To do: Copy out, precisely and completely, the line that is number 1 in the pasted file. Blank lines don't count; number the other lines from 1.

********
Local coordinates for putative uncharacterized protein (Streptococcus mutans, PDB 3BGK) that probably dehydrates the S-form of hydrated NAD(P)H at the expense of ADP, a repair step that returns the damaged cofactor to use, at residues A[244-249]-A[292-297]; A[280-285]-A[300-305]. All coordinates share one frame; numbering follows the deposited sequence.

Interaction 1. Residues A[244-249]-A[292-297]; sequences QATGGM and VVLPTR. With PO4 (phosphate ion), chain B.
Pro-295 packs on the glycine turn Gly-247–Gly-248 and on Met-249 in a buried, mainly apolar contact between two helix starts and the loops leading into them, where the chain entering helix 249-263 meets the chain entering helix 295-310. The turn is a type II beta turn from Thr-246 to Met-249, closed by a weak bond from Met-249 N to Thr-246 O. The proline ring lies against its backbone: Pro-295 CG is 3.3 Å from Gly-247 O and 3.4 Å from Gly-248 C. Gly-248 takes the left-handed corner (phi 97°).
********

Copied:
Local coordinates for putative uncharacterized protein (Streptococcus mutans, PDB 3BGK) that probably dehydrates the S-form of hydrated NAD(P)H at the expense of ADP, a repair step that returns the damaged cofactor to use, at residues A[244-249]-A[292-297]; A[280-285]-A[300-305]. All coordinates share one frame; numbering follows the deposited sequence.